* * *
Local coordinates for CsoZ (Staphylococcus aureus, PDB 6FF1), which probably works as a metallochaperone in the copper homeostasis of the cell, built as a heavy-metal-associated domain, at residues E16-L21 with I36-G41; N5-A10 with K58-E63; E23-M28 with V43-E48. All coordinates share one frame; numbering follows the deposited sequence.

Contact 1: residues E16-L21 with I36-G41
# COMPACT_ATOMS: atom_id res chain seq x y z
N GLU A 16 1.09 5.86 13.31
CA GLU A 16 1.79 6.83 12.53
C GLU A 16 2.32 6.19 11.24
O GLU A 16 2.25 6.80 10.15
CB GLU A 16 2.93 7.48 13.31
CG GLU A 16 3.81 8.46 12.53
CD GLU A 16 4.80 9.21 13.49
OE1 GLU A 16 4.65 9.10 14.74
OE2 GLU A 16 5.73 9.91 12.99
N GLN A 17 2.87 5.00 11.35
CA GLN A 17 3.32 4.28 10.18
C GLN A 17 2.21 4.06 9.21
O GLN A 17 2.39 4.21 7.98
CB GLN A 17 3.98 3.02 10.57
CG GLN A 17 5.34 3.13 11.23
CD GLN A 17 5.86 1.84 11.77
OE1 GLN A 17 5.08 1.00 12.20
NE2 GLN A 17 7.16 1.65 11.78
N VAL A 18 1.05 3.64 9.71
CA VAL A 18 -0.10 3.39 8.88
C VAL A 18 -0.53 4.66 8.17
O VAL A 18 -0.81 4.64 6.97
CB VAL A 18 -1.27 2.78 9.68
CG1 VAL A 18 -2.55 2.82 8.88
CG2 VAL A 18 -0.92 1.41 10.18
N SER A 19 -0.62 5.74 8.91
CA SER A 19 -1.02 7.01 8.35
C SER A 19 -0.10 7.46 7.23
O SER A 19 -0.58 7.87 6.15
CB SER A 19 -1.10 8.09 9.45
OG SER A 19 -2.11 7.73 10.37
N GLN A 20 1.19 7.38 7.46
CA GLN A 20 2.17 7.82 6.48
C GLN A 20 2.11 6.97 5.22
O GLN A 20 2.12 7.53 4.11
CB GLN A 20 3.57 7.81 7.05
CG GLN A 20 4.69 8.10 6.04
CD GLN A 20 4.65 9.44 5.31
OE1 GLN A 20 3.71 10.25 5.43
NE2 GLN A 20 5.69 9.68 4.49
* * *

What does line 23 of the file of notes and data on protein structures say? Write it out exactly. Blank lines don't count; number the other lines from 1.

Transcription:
CA VAL A 18 -0.10 3.39 8.88